However, all is not lost. I am working on a book, a sort of almanac: a compilation of some select articles I have done over the years, the explanations behind those articles (and some Car Clinic Q& A classics), along with indexed addenda to clarify some things I might have skimped on with details. I will let the world know when this book is available and how to get a copy. You can be sure my demystification of transmission types will form part of the line-up.

Baraza, I am a fan of your Wednesday column and appreciate your efforts to educate us about cars. I have gained a lot, and thanks for that.
Now to business: I want to buy a vehicle and it is left-hand drive. I would like to change it to right-hand drive. Please tell me the dangers involved in changing, if it’s possible, and whether it will have any problems once it is changed? Kane Quntai

A: There are two problems to be faced in this endeavour of yours, the first being how to import the vehicle in the first place. The government will not allow you to bring in a car where the driver sits in the passenger’s seat, unless it is an emergency vehicle. Are you by any chance importing an ambulance or a fire engine?

That means to import the car, you have to switch the control panel to the correct side of the car BEFORE you import it, and therein lies the second problem: it is expensive and extremely difficult to do so, and for some cars, the shape of the firewall (the bulkhead between the engine and the passenger compartment) is heavily dependent on, and greatly limits the positioning of, the steering system, clutch and brake assemblies/linkages. Why not just buy a right-hand drive version of the same car, if available?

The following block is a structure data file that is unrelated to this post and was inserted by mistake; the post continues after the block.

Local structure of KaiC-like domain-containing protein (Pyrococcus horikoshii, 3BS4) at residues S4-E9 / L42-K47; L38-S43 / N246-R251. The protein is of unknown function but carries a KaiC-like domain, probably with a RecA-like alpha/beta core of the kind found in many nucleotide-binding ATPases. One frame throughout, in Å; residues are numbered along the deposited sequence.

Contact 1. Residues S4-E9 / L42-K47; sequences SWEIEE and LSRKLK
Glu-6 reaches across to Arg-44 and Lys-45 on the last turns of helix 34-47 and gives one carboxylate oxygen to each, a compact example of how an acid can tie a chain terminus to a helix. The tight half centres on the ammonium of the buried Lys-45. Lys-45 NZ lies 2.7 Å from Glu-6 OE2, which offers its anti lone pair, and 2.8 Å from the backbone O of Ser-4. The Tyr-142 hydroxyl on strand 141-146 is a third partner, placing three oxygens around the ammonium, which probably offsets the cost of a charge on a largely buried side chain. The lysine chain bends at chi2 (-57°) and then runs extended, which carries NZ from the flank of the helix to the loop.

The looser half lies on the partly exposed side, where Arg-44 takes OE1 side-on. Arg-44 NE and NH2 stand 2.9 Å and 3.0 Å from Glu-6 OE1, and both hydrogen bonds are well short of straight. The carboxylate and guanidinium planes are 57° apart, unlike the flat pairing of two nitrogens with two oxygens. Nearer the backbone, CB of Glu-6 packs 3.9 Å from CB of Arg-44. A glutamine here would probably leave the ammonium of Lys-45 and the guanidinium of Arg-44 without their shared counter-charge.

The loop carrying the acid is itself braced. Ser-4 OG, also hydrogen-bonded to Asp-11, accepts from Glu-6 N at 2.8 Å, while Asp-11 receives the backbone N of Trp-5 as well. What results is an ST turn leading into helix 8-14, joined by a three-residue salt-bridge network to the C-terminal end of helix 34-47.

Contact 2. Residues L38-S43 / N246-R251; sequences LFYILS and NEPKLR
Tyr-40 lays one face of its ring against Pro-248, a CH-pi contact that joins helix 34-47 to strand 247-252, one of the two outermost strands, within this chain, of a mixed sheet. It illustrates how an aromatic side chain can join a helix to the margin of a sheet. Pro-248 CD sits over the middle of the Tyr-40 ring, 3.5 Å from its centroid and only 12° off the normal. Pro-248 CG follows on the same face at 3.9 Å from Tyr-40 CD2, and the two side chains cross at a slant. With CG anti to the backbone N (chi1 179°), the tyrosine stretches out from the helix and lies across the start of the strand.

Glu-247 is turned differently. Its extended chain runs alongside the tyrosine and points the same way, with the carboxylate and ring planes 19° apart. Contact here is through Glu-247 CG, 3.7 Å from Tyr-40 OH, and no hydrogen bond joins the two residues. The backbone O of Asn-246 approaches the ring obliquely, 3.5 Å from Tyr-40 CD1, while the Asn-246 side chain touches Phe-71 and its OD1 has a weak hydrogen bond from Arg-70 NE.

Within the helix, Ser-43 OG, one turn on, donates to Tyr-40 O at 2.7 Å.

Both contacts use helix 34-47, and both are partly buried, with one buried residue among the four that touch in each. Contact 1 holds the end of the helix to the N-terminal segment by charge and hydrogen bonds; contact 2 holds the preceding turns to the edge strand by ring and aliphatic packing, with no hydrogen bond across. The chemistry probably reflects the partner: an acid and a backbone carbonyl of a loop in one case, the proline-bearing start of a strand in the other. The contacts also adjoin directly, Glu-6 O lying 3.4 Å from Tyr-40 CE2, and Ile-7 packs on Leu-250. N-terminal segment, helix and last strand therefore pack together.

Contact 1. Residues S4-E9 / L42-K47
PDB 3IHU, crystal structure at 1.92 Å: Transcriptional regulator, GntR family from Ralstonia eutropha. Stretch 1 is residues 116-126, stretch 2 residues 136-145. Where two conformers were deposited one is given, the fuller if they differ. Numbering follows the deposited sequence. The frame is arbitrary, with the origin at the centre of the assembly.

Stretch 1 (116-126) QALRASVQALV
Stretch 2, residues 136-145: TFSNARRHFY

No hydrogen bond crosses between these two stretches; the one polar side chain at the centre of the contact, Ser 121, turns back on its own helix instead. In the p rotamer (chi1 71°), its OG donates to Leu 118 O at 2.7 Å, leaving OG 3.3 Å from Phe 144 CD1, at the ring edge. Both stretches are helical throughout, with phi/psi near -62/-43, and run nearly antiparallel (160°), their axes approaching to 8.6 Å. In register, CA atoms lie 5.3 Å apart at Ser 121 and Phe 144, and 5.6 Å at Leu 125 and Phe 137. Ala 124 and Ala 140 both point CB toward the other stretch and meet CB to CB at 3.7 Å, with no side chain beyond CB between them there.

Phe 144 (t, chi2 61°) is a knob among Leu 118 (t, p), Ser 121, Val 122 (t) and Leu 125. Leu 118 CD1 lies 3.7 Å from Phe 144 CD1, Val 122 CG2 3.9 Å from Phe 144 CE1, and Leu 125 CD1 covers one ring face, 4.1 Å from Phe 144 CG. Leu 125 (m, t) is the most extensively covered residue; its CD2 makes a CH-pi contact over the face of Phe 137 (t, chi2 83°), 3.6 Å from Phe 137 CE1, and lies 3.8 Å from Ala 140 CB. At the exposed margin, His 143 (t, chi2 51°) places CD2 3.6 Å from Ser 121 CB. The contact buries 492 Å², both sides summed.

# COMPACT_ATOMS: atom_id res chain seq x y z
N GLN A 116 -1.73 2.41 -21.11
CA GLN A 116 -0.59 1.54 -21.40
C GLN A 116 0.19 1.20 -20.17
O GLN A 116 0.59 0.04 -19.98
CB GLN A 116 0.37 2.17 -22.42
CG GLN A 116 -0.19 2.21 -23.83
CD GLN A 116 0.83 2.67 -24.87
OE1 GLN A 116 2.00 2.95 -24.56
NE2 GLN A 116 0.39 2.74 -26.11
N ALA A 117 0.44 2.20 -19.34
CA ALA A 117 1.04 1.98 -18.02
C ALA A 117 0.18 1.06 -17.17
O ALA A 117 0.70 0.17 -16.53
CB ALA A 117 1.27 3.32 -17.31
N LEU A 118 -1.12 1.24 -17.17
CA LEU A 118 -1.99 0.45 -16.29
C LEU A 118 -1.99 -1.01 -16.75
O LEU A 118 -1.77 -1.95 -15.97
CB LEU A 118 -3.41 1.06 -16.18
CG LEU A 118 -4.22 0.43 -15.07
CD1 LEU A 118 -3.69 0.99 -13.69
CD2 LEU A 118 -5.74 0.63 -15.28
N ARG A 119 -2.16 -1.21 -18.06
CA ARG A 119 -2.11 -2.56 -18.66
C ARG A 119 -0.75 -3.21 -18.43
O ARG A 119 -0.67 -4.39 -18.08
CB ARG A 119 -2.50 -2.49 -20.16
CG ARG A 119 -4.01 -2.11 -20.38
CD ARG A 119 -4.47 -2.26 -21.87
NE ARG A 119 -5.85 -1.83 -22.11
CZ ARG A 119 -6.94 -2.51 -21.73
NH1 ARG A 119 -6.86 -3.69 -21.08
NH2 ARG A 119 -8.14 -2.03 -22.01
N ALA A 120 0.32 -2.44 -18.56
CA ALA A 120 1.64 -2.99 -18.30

Dear Baraza,

Thanks very much for the helpful tips you give us every Wednesday.

Now, a close relative of mine has a Premio Model UA ZZT 240 that developed some engine problem that he is not very sure about but suspects that somebody malicious tampered with the engine even though the car is moving. Mechanics have tried to repair it, to no avail. I’d like to take it from him and replace the whole engine since he has two other cars and is disposing of the Premio “as is”. My problem is that my mechanic told me to ensure I buy an engine complete with gear box (automatic). The mechanic says this will guarantee a good future for the car in terms of maintenance.